¶48. In this case, the record contains the “Notice of Forfeiture to Land Owners” that the chancery clerk sent. The notice was issued by Bennett N. Haynes and Teddra Turner, D.C., but the document was not signed by either person. Moreover, its issuance date was incomplete showing only “this the 1st day of November, 20_,” with no year indicated. Finally, it did not bear the seal of the chancery clerk.

¶49. We have previously held that deficiencies in the notice of forfeiture voids the tax sale. In Outlaw v. O'Callaghan, No. 2019-CA-00318-COA, ––– So.3d ––––, ––––, 2021 WL 1185903, at *5 (¶14) (Miss. Ct. App. Mar. 30, 2021), reh'g denied (Mar. 30, 2021), the notice of forfeiture sent by the clerk lacked a signature by the chancery clerk or her deputy and lacked the clerk's seal. The notice entered into the record there was similar to the one in this case. It contained a return address for the clerk's office, the end of the notice bore the printed names of the clerk and the deputy clerk, but it had no signatures or seal. Id. We held that the blanks in the statute were obviously meant to have signatures. Id. at (¶15). We cited our previous holding in Orcutt v. Chambliss, 243 So. 3d 757, 761 (¶13) (Miss. Ct. App. 2018), where we found that a notice of forfeiture did not contain the chancery clerk's signature, “as required.” Outlaw, ––– So.3d at ––––, 2021 WL 1185903 at *5 (¶16). We confirmed that our holding in Orcutt was not dicta: “nor do we find that the omission of a signature to be a mere clerical error. As the chancery court noted, without the clerk's signature, the notice provides no obvious clue that it is an official document.” Id.

Precedent requires the notice statutes to be strictly construed in favor of the landowners, and any deviation from the statutorily mandated procedure renders the sale void.” Panola Cnty. Tax Assessor, 297 So. 3d at 1131 (¶40) (emphasis added) (internal quotation marks omitted) (quoting Cleveland v. Deutche Bank Nat. Tr. Co., 207 So. 3d 710, 715 (¶20) (Miss. Ct. App. 2016)). Construing the statute in favor of O'Callaghan, we affirm the court's finding that the lack of the clerk's signature rendered the notice fatally flawed.

Id. at (¶17).

¶50. Likewise, the notice of forfeiture issued in this case was fatally flawed, being incompletely dated, unsigned, and unsealed. Accordingly, the tax sale was void as is the tax title issued to Levon. Consequently, Levon did not obtain ownership to the Bolivar County property by tax deed.

III. Whether Rosie was estopped from challenging Levon's claims by the doctrine of “unclean hands.”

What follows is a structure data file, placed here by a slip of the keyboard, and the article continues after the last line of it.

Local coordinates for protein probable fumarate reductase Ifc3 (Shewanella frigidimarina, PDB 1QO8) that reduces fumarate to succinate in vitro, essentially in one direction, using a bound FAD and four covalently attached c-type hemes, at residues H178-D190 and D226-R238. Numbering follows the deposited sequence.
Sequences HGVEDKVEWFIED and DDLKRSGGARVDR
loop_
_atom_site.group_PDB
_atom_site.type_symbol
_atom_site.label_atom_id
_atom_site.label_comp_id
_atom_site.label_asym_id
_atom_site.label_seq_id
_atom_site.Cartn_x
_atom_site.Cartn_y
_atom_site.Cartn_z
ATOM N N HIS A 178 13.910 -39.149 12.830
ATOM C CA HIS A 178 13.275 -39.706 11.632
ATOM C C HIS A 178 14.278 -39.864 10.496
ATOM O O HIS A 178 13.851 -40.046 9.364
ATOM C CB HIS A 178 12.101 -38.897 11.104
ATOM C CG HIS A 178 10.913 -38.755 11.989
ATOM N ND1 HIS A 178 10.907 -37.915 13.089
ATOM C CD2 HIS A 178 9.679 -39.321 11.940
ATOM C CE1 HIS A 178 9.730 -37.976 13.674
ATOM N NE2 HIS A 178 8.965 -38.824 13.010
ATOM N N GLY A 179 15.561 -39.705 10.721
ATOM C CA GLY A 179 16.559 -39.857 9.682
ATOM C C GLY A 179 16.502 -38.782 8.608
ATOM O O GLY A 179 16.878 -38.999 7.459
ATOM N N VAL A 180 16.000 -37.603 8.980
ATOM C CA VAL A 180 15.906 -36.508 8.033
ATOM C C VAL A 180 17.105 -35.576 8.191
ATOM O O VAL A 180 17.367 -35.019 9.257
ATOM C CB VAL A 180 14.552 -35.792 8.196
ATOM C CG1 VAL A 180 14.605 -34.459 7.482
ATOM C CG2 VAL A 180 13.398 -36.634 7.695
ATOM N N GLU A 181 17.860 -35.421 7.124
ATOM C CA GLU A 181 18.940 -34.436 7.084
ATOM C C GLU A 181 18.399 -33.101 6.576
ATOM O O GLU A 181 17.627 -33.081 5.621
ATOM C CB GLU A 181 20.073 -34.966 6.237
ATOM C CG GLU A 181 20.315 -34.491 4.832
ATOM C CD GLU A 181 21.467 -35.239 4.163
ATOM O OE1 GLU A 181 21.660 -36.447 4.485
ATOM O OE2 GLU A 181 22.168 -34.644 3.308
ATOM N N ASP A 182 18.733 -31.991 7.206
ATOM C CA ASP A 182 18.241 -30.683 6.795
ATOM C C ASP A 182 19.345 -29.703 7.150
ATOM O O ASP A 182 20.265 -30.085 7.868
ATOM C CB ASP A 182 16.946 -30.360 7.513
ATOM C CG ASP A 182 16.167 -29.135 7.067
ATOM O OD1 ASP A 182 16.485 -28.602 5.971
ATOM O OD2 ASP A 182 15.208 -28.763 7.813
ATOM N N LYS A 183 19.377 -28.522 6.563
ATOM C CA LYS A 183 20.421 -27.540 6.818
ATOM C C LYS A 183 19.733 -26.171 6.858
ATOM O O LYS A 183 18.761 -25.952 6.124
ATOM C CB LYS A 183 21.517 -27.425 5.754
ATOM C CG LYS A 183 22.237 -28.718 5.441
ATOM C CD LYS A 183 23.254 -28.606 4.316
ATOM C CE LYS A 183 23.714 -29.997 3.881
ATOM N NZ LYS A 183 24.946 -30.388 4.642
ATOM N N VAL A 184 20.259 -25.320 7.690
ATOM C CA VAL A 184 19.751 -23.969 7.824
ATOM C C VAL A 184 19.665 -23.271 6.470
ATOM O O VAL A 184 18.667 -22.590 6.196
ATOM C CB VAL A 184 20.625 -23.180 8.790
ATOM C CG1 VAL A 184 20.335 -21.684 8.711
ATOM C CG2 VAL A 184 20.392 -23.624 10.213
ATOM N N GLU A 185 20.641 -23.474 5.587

¶51. Levon testified that Rosie and James, the administrators of Andrew's estate, had borrowed against and then lost property in Arkansas that was part of Andrew's estate, and they sold farm equipment from the estate without proper accounting. Based on this testimony, the chancery court found that Rosie had failed to execute her duties as an administrator and plundered the estate of Andrew Lawson. Because of this breach of duty, the chancery court held that Rosie was barred by the doctrine of “unclean hands” from challenging Levon's claim of adverse possession of the Bolivar County property. Anderson challenges this ruling on appeal.

¶52. “The doctrine of unclean hands provides that he who comes into equity must come with clean hands.” Pruitt v. Payne, 14 So. 3d 806, 811 (¶13) (Miss. Ct. App. 2009). “In sum, whenever a party seeks to employ the judicial machinery in order to obtain some remedy and that party has violated good faith or some other equitable principle, the doors of the court will be shut against him and the court will refuse to interfere on his behalf, to acknowledge his right, or to award him any remedy.” Id. at 8 (¶¶11-12).

¶53. However, we have limited the application of this procedural bar. In Stewart v. Stewart, 309 So. 3d 44, 71 (¶76) (Miss. Ct. App. 2020), we explained that “the [un]clean-hands doctrine prevents a complaining party from obtaining equitable relief in court when he is guilty of willful misconduct in the transaction at issue.” (Emphasis added). In Estate of Nelson v. Nelson, 266 So. 3d 1008 (Miss. Ct. App. 2018), we reiterated that “the supreme court has further expounded upon the meaning of unclean hands, stating: the meaning of this maxim is to declare that no person as a complaining party can have the aid of a court of equity when his conduct with respect to the transaction in question has been characterized by wilful inequity.” Id. at 1017 (¶36) (citing Thigpen v. Kennedy, 238 So. 2d 744, 746 (Miss. 1970)).